A coalition of consumer groups including the Pew Charitable Trusts this week submitted a letter calling for antibiotic use in livestock to be considered by a group crafting a definition of "sustainable beef."
Releasing a draft of proposed guidelines in March, the Global Roundtable for Sustainable Beef solicited public comment on the language until May 16. Missing in the draft, says the consumer group coalition, was any mention of antibiotic use.
In a written response to Ruaraidh Petre, GRSB executive director, the coalition explained concerns surrounding antibiotic use in animals.
"The degree to which antibiotics are used non-therapeutically to raise cattle today is unsustainable, and the Roundtable’s criteria will be insufficient if they do not address these injudicious practices," the letter said.
"People and animals alike suffer when antibiotics stop working and every stakeholder in medicine and business shares the responsibility for curbing overuse and preserving the effectiveness of these life-saving drugs for as long as possible."
The definition is expected to become the standard for McDonald's, which turned to the Roundtable earlier this year for help in better defining its commitment to using only "verified sustainable beef" by 2016.
The group urged the Roundtable to consider including language that would set criteria for curbing the use of antibiotics for growth promotion and affirm requirements for veterinary oversight of antibiotic use on livestock.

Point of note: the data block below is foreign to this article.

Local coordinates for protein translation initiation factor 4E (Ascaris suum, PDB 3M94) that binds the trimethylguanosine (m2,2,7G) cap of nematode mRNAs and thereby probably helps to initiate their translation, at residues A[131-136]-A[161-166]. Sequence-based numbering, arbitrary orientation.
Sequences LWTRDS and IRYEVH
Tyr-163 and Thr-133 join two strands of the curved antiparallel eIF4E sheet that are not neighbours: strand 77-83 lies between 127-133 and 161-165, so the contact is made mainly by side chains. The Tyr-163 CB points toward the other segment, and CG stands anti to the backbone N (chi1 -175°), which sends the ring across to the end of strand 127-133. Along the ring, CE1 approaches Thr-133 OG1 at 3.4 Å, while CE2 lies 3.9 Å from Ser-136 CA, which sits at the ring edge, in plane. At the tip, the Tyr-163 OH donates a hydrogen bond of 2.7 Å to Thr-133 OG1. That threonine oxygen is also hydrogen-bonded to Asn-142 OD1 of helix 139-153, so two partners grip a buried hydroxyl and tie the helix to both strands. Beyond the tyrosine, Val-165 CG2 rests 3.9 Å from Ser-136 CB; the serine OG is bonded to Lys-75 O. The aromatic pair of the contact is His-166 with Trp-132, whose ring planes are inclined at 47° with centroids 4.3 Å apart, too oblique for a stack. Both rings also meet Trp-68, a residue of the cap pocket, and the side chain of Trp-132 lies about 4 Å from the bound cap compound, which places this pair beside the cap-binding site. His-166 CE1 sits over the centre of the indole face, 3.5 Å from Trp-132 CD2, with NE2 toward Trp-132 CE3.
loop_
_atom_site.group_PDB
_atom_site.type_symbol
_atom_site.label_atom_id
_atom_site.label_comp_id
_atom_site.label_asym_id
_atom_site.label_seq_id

The requests are similar to those FDA published late last year, which both require drugmakers to phase out use of medically important antimicrobials for growth promotion in food animals, and phase in more veterinary oversight.
The FDA guidance has been met with cooperation among pharmaceutical companies, many of which committed to the plan in March.
Support for inclusion of antibiotic language in the GRSB guidelines also surfaced in Congress on Monday, as Rep. Louise Slaughter, D-N.Y., submitted a request to McDonalds to primarily source the beef used in its hamburgers from cows raised without antibiotics, reports Christina Marcos for The Hill.
According to Marcos' report, Slaughter suggested similar guidelines for the company's poultry and pork products. The Congresswoman has previously championed a variety of other antibiotic-curbing and food safety measures, including a move earlier this year to withdraw a proposed rule to alter poultry inspection practices.